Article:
Gage woke, terrified he had dozed off in his chair. Shouting voices accompanied a great sound like white noise. Murky water pressed into the room and wrapped around Gage's shoes. The nurse with his wife's blood still on her scrubs hurried past, announcing, "The levy's broke. Barricade the doors." Gage stood, ready to follow, when a loud snap echoed from the bowels of the building, and the generator shut off.
Gage turned around, splashed through the four inches of water, and bent for the ECMO's hand crank. It was difficult to find in the dark, and he gouged the back of his hand on an exposed fitting before gripping the rubber handle. With some effort, he began to turn the crank. It complained, but the device continued hissing and thumping.
Gage crouched in the dark, spun the crank clockwise, and shouted for help.
At forty minutes past the hour, someone waded past his door. Although Gage's eyes had partially adjusted to the dark, he couldn't tell if the man was a patient, nurse, doctor, or someone like Gage. Gage's voice cracked as he called out. Where are the doctors? When will the generator be fixed? What's happening outside this room? The figure said simply: "Everyone's leaving." Gage pleaded with the man. He could not leave. Please. The figure quickly promised: "I'll get help," and waded into the dark.
Hour eleven: Loop.
Gage relived it over and over. He spun the crank like an oarsman, maintaining a metronome. He kept the machine alive that kept his baby alive. He cranked until his wrist went numb and spear-points of pain stabbed into his elbow, then he switched arms to continue. The water stank, to the point he retched. He shouted, then he lost his voice. Later, he kicked at furniture every few minutes to create a loud noise. It reverberated through the halls.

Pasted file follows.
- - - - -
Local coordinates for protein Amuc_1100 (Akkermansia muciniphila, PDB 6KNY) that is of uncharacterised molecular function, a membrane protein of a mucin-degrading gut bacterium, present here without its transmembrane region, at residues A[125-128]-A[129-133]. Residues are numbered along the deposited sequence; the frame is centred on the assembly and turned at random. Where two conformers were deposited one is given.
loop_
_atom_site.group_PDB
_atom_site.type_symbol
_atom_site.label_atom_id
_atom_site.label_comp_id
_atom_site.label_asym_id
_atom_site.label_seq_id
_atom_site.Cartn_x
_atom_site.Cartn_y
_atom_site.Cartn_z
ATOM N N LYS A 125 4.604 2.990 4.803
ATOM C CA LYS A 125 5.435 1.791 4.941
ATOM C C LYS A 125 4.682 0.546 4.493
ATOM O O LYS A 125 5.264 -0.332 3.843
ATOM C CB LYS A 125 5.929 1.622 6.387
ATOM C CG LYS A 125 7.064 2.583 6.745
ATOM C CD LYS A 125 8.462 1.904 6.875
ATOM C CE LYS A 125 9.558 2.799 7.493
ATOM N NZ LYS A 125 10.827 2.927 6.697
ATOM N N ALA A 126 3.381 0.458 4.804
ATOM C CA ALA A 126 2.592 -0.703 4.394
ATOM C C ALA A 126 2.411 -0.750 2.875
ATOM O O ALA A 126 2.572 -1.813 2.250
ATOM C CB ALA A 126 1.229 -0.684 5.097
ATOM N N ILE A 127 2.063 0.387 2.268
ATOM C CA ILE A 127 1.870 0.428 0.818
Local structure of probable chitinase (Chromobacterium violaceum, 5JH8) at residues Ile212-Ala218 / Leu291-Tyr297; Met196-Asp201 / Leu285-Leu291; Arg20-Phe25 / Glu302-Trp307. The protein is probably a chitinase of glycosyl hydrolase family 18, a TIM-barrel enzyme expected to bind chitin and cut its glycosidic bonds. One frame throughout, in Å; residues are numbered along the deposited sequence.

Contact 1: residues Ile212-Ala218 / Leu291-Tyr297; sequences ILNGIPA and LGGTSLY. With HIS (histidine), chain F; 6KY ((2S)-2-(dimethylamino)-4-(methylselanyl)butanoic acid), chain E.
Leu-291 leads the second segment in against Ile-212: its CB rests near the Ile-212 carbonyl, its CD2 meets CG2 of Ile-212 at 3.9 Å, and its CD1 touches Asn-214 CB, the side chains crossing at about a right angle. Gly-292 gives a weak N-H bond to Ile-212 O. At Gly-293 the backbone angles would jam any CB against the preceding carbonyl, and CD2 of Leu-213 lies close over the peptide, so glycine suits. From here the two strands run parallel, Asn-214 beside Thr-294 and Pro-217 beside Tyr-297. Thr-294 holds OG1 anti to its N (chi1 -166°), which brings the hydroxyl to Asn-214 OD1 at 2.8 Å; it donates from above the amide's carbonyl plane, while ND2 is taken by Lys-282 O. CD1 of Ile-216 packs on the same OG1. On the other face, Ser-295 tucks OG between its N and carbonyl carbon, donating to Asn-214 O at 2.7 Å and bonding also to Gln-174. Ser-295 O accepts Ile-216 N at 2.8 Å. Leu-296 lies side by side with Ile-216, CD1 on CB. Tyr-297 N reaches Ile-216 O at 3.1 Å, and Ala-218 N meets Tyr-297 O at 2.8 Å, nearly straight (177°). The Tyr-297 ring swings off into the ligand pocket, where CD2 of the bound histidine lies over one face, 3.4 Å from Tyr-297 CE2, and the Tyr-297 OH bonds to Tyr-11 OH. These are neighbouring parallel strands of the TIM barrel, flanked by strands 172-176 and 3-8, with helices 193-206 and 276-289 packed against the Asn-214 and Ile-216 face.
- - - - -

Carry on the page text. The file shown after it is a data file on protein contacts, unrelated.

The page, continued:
He prayed to God. Then he cursed God. Then he begged for forgiveness. He thought of Abraham. He changed his prayer to one of self-sacrifice. Finally, he came to a conclusion that no one was listening to his noises or his prayers. There was no God. There was only the hiss and thump of ECMO, and the little click-murmur of the crank.
He kept to his task.
Hour thirty-two: Dream.
In that dream, little Lauren spoke to him. Let go, Gage. Walk away. Go outside and wave down a rescue boat, or a helicopter. Get a big bottle of water and drink it down. Find a warm shower and wash away this life. Step out as someone new. No one would blame you. Everyone will understand. You're already a hero, Gage. It's okay, just let go.
Fuck you, Gage told her. I'm not leaving.
Gage could no longer feel his body. He recognized his arm was still moving as it had been taught, but it did so on its own. He was now untethered from himself. Despite all efforts, he could not reattach. His own internal generator had failed.
Slowly, his torso began to drift. He was leaning away from the device now, watching as if he were just a camera mounted on someone else's shoulder. His grip slid off the handle, and Gage fell to the floor, and water entered his ear and his mouth, and he rolled on his back. Nearby, the ECMO exhaled one long hiss.
Gage now stared at the ceiling, as the world roared and sloshed inside his ears. Beams of light flickered from the hall outside. Voices were calling, and he could not call back. If this weren't a dream, if they were his rescuers, they would not hear him.
Then he heard another sound over the roar; an enchanting high-pitched bleat. A baby's cry. His baby.
The last minute: Salvation.